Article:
The government also is a big donor of land and money to NGOs. The Planning Commission has set aside Rs18,000 crore for the social sector in the XI Plan; in addition, NGOs receive funds from state governments and Union ministries. Further, various regulators, such as the Reserve Bank of India (Depositors Education & Awareness Fund), MCA (Investor Education & Protection Fund) and the capital market regulator have appropriated a few thousand crore rupees of unclaimed money belonging to investors and depositors.
It is common knowledge that a large chunk of this money is either mis-utilised or siphoned away. Isn’t it correct that we demand some transparency, disclosures and weeding out of a few million dubious, or defunct, NGOs before allowing the government to direct private sector funds to them?
More importantly, CSR ought to be defined by the core competency of the corporate donor, rather than funnel funds to areas selected by the government. On 18th June, MCA, in a welcome move, expanded the list of areas eligible for CSR funding. But this is patchwork. Domain knowledge ought to have a role in deciding what a company should consider ‘socially responsible’ work for itself. Here is what we mean.
What would CSR be for an advertising agency? Campaigns to spread awareness about road safety, or cancer, done free of cost for an NGO. Similarly, for an IT company, email or hosting services provided free, or the development of a socially useful app, is appropriate CSR.
Companies ought to have the freedom to direct CSR to the right causes, based on their expertise or area of operation.
Also, so long as an NGO is transparent about its activity and accounts, and meets the income-tax department’s criteria for tax exemptions, why should MCA decide whether or not it will be eligible for corporate funds under CSR? Hopefully a forward thinking Modi Sarkar will realise that CSR by coercion and fiat will only lead to leakage and diversion of funds and defeat its basic objective. What is worse, it will choke funding to many deserving activities and entities especially small and earnest start-ups in the not-for-profit sector.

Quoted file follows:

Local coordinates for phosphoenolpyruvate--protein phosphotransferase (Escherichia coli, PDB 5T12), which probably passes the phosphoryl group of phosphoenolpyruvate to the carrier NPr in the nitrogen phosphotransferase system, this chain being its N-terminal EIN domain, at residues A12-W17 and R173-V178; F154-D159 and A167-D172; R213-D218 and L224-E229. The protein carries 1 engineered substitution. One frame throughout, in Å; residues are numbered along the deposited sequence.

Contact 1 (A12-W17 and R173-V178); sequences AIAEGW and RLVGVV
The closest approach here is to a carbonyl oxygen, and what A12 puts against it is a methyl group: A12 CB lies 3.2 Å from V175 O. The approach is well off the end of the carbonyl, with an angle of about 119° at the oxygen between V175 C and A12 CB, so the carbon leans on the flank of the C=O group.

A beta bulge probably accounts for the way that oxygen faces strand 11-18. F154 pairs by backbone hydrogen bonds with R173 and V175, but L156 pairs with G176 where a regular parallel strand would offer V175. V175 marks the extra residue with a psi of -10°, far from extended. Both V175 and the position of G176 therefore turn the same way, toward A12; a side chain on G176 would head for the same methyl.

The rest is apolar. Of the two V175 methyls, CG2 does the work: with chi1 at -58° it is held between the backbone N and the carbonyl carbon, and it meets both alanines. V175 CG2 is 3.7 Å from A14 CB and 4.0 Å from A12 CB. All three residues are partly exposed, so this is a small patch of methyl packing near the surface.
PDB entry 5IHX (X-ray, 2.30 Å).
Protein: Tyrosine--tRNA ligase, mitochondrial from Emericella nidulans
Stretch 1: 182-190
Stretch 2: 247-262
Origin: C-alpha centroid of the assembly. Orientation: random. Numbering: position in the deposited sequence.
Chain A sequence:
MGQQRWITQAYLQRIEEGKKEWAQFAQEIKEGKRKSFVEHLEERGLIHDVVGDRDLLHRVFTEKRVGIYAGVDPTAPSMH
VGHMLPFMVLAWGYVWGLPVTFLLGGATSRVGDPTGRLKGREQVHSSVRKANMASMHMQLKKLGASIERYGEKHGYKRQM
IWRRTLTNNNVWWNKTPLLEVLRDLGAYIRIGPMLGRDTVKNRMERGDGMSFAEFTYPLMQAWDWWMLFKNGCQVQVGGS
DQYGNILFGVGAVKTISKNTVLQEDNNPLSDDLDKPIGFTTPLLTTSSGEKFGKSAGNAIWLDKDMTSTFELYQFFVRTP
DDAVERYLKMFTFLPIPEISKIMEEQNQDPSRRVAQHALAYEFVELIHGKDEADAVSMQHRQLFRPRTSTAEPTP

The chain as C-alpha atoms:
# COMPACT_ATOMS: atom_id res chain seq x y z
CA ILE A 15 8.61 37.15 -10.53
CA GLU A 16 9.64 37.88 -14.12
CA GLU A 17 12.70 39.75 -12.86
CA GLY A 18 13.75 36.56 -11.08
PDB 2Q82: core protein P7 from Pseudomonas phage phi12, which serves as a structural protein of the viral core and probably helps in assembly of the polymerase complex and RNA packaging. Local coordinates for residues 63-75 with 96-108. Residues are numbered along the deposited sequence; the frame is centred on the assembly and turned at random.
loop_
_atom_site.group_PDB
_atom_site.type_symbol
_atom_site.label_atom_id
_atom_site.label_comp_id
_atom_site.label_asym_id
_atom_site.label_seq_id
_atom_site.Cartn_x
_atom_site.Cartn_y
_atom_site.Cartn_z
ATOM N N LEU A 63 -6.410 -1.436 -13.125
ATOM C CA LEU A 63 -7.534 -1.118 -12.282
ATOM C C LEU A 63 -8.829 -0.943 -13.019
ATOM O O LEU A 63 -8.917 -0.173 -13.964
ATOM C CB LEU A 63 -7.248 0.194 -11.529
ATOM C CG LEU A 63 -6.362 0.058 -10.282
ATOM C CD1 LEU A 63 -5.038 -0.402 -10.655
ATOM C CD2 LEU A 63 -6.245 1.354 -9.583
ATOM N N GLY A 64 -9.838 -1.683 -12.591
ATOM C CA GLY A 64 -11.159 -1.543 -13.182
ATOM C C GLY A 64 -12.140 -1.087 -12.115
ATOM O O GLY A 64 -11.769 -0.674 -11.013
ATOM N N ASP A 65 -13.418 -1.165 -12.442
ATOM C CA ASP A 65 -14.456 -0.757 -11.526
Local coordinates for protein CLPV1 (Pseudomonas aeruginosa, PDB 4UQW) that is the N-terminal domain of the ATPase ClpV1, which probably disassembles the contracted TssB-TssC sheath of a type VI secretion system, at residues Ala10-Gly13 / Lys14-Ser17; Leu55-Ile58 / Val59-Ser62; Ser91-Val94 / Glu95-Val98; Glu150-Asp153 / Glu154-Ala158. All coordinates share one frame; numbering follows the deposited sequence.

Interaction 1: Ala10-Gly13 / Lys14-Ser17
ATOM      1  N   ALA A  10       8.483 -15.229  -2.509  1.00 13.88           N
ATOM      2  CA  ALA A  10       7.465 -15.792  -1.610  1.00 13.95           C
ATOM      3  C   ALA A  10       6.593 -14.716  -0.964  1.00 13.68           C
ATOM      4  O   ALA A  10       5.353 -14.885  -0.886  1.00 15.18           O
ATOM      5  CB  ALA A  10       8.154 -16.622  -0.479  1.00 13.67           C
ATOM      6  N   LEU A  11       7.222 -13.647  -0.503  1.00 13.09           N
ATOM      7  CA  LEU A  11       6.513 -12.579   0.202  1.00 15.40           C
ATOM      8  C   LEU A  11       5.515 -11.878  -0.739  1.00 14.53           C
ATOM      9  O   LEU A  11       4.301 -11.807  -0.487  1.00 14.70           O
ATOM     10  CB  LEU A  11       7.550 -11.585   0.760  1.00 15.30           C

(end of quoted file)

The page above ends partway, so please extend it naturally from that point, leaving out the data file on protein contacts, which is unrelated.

The Supreme Court while saying that no religion, including Islam, allows punishing innocent persons, ordered that no 'Darul Qaza' should give verdict which affects rights of a person who is not before it
Disapproving of a Shariat court issuing fatwa and order against a person who is not before it, the Supreme Court on Monday said it (the Shairat court and fatwa) has no sanction of law and has no legal status.
The apex court said there is "no doubt" that such a court has no legal status while noting that in some cases, orders were being passed by them which violate human rights and punish innocent persons.
A bench headed by Justice CK Prasad said that no religion, including Islam, allows punishing innocent persons and ordered that no 'Darul Qaza' should give verdict which affects rights of a person who is not before it.